You also need to be prepared to cut back on anything that’s a want or a discretionary purchase if you experience a month where you make less than usual.

Do You Have an Emergency Fund?

Regardless of the type of work you do, you need a cash reserve set aside to help cover emergencies and unexpected expenses. The general rule of thumb says to put 3 to 6 months’ worth of expenses into an account you can easily access should you need cash immediately.

But when you want to go from side hustle to full-time self-employment, you take on more risk because you leave a steady paycheck behind. That can make your cash flow more volatile, increasing your chance of getting stuck with a hefty bill in a slow period where you made less than expected.

Before you go out on your own, make sure you have at least 6 months’ worth of expenses stashed away in your emergency fund. You may also want to build a cash cushion in your business checking account, since you may experience not just personal emergencies but professional ones, too.

Do You Want to Buy a House in the Next Few Years?

Plenty of people take a side hustle full-time because it’s more lucrative than their day job. They have big goals to hit, like buying a house. But unfortunately, going into full-time self-employment in order to do something like that can backfire.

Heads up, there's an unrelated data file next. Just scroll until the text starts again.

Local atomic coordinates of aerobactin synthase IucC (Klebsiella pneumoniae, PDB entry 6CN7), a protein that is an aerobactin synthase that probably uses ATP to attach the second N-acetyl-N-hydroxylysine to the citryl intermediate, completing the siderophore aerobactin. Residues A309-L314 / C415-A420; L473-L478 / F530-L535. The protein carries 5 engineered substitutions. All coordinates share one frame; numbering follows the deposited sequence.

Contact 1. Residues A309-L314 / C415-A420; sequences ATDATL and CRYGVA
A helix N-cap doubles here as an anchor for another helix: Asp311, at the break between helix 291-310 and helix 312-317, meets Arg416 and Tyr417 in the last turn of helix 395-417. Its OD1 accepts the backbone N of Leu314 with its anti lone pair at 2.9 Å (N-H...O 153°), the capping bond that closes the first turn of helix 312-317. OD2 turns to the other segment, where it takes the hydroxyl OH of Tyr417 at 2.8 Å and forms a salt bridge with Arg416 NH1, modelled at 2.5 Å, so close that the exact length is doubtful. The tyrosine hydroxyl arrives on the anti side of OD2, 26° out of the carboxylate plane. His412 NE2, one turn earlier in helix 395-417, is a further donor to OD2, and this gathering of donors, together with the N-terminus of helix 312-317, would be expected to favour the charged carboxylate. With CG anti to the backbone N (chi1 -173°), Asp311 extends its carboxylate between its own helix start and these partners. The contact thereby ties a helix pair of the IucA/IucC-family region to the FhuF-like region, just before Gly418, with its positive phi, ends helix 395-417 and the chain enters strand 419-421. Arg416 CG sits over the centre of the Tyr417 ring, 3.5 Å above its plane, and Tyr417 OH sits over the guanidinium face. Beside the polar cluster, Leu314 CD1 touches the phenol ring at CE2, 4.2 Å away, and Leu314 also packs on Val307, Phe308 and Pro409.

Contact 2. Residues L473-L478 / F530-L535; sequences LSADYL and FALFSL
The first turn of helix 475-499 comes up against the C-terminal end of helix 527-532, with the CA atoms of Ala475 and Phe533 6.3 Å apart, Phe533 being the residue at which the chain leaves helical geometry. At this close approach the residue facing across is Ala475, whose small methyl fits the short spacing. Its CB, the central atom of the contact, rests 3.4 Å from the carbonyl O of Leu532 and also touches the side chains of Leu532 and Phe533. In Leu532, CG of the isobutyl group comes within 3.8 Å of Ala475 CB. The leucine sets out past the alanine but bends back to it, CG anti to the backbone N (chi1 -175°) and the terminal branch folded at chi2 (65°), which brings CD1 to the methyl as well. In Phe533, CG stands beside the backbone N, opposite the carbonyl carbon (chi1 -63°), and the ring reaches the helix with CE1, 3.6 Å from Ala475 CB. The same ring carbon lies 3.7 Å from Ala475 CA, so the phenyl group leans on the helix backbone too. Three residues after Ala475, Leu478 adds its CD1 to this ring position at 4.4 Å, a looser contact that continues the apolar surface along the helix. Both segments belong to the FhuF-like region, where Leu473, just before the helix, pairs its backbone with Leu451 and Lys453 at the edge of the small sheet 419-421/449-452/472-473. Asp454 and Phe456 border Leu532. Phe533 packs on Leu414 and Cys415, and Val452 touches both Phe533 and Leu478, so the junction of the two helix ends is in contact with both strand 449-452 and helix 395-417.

That’s because mortgage lenders require 2 years’ worth of tax returns as proof of your self-employment income in most cases. Even if you have more in the bank thanks to your side hustle turned full-time business, you may not get approved for a loan until you have those tax returns showing your official self-employment income.

Think through your goals and consider how switching from employment to self-employment may impact your ability to reach them — whether it’s through a technical issue like needing to build a history of tax returns showing self-employment income or through practical ones like the possibility of a cash flow that fluctuates from month to month.

Are You Prepared to Pay Taxes?

Taxes get more complicated when you work for yourself full-time and no longer make any kind of W2 income.

You may need to pay more than you did when you were an employee making 1099-MISC income on the side. And depending on your situation, changing your filing status (from a sole proprietor to an S-corp, for example) may make sense.

Before you head off on your own, make sure you have a good CPA lined up who can help educate you about your business taxes.

What’s Next for Your Financial Plan?

On a similar note, plan to speak with a fee-only financial advisor who understands the ins and outs of self-employment before you make the leap.

Changing up your career path can lead to changes in your financial situation. Talking through the possibilities now will help you leverage your resources and capitalize on any opportunities that might come your way.

It’s all about being proactive to put yourself in the best position possible to enjoy success — both in your new full-time venture and your financial life.